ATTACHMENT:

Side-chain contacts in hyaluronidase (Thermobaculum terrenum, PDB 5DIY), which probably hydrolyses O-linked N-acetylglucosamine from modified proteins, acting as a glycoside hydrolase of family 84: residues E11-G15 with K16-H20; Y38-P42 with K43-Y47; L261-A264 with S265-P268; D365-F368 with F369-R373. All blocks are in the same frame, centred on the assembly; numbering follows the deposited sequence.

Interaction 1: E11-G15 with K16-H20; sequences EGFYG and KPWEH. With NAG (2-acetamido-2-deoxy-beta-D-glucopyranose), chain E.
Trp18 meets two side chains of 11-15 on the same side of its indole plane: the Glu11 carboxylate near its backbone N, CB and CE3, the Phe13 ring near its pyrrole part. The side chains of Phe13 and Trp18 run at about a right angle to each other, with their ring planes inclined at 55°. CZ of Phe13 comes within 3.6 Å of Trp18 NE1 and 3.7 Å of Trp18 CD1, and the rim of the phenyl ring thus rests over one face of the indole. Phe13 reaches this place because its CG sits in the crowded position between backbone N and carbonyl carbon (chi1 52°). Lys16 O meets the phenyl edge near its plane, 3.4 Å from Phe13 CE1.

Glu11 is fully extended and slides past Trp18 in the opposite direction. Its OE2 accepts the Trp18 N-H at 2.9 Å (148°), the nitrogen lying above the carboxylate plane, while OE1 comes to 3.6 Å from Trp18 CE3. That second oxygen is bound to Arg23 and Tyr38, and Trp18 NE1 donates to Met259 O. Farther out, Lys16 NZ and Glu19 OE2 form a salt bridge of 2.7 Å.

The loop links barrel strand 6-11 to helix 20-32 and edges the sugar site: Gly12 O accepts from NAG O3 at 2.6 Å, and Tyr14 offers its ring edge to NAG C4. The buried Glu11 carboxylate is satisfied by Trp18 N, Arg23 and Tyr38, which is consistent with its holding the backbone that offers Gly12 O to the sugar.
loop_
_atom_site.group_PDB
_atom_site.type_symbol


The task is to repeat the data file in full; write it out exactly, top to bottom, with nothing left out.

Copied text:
Side-chain contacts in hyaluronidase (Thermobaculum terrenum, PDB 5DIY), which probably hydrolyses O-linked N-acetylglucosamine from modified proteins, acting as a glycoside hydrolase of family 84: residues E11-G15 with K16-H20; Y38-P42 with K43-Y47; L261-A264 with S265-P268; D365-F368 with F369-R373. All blocks are in the same frame, centred on the assembly; numbering follows the deposited sequence.

Interaction 1: E11-G15 with K16-H20; sequences EGFYG and KPWEH. With NAG (2-acetamido-2-deoxy-beta-D-glucopyranose), chain E.
Trp18 meets two side chains of 11-15 on the same side of its indole plane: the Glu11 carboxylate near its backbone N, CB and CE3, the Phe13 ring near its pyrrole part. The side chains of Phe13 and Trp18 run at about a right angle to each other, with their ring planes inclined at 55°. CZ of Phe13 comes within 3.6 Å of Trp18 NE1 and 3.7 Å of Trp18 CD1, and the rim of the phenyl ring thus rests over one face of the indole. Phe13 reaches this place because its CG sits in the crowded position between backbone N and carbonyl carbon (chi1 52°). Lys16 O meets the phenyl edge near its plane, 3.4 Å from Phe13 CE1.

Glu11 is fully extended and slides past Trp18 in the opposite direction. Its OE2 accepts the Trp18 N-H at 2.9 Å (148°), the nitrogen lying above the carboxylate plane, while OE1 comes to 3.6 Å from Trp18 CE3. That second oxygen is bound to Arg23 and Tyr38, and Trp18 NE1 donates to Met259 O. Farther out, Lys16 NZ and Glu19 OE2 form a salt bridge of 2.7 Å.

The loop links barrel strand 6-11 to helix 20-32 and edges the sugar site: Gly12 O accepts from NAG O3 at 2.6 Å, and Tyr14 offers its ring edge to NAG C4. The buried Glu11 carboxylate is satisfied by Trp18 N, Arg23 and Tyr38, which is consistent with its holding the backbone that offers Gly12 O to the sugar.
loop_
_atom_site.group_PDB
_atom_site.type_symbol